Sarawak, which is also one of the largest exporters of timber and timber products for Malaysia is also at the forefront when it comes to SFM, which the state has been practicing for decades. All Forest Timber Licence (FTL) are now required to obtain the state’s Forest Management Certification (FMC). FTL holders are required to follow the SFM best practices and to ensure SFM implementation on the ground, particularly in forest harvesting operations.
Reduced Impact Logging (RIL) guidelines have also been standardised and evaluated to suit local conditions. These efforts introduced by the state must be lauded for sustainable harvesting of timber and the same time ensuring that the timber industry remains relevant to the state’s economic aspirations and industry players.
The Sarawak state’s stance in introducing a Sustainable Sarawak Blueprint is indeed seen as another positive step towards achieving sustainability targets related to biodiversity conservation and natural resources management and mitigating the impact of climate change.
Carbon Credit – An Enabler to Sustainble Forestry Management
Given the efforts put in by not only the state of Sarawak but the country as a whole in forest management, Malaysia is also set to benefit from the creation of a carbon credit market. For the forestry industry, a forest carbon credit is created when timber concession holders undertake programs that will help to absorb carbon dioxide (CO2) and store carbon via conservation or re-forestation incentives.
The projects are then verified and monetized in the marketplace for forest carbon. Reducing emissions of CO2 and other greenhouse gas can be difficult and expensive, so forest carbon offset markets provide these entities with an alternative to reduce their impacts on climate change. In this way, the increased CO2 intake by forests is used to offset CO2 emissions by another entity. With this, timber concessionaires will be encouraged to adopt sustainable practices when it comes to timber harvesting.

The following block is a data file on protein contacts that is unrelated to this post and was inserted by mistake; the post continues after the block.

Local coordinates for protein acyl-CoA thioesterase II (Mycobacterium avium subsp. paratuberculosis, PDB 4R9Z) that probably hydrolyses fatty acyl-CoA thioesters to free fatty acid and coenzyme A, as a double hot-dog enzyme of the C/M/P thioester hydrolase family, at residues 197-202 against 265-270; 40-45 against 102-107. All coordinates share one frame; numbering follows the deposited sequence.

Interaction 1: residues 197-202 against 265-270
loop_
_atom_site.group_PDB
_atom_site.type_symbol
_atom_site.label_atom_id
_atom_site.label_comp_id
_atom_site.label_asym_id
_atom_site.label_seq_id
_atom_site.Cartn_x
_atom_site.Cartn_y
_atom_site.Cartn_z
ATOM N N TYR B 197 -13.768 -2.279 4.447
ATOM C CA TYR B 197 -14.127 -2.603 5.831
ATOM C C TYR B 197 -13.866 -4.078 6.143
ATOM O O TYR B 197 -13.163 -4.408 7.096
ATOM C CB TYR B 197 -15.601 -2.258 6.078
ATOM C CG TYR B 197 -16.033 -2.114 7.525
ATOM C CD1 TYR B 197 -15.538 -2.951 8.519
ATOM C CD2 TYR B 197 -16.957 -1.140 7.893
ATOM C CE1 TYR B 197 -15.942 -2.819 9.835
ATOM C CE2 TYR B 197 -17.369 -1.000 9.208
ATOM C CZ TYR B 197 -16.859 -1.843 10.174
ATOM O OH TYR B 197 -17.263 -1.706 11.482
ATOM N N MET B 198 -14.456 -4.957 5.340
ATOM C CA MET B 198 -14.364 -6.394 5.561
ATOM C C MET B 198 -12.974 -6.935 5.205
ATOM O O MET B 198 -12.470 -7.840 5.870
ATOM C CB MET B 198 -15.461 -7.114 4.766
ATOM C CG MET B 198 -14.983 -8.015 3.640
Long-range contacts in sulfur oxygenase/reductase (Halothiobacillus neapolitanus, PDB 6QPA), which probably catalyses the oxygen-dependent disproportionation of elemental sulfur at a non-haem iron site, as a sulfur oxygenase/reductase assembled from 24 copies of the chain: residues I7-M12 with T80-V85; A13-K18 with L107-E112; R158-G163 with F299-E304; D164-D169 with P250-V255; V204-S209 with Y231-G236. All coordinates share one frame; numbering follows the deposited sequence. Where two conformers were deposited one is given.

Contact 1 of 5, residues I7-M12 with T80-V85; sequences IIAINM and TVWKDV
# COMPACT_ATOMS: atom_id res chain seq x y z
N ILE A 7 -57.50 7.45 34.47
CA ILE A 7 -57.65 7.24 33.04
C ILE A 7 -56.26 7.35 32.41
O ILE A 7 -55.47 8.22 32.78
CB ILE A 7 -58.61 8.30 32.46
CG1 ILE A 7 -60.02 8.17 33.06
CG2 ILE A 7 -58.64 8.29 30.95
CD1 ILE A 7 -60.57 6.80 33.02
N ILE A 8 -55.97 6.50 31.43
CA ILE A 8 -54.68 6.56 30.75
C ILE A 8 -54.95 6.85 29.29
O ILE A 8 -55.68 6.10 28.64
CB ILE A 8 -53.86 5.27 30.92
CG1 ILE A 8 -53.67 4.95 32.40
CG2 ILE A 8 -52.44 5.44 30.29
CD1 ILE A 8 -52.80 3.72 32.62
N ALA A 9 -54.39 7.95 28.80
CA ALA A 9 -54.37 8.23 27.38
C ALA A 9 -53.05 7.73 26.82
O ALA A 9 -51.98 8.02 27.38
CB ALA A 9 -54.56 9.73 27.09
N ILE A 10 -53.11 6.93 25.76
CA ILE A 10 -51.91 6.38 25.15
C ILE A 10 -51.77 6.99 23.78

According to NatWest Markets, the international market for climate finance was estimated at US$640 billion last year and the demand for forest carbon offsets could outstrip supply by 2025, resulting in carbon prices quadrupling by 2030 and offset values could be worth US$125 billion to US$150 billion a year by 2050. Hence, there is a tremendous opportunity for the Malaysian timber industry to grow in the future, driven by the demand for forest carbon.
Facilitate timber business’ drive towards sustainability
Given the importance of climate change and sustainable forest management, it is hoped that when the new government is formed post the 15th General Elections, the government recognizes the importance of the timber industry not only for Malaysia but also for the industry players, employees, and other stakeholders. Hard-stopping the timber industry in the name of conservation and preservation is not feasible and economically detrimental.
Both the private and the public sectors must recognise the efforts made to-date to safeguard our forest, protect the livelihoods of communities and facilitate the timber industry players to grow out of traditional timber harvesting.
Given the right polcies and strategic support, the timber industry can play a role in enhancing sustainability and emrbaicng high standards of ESG (environment, social and governance) to help achieve global sustaimable growth agenda.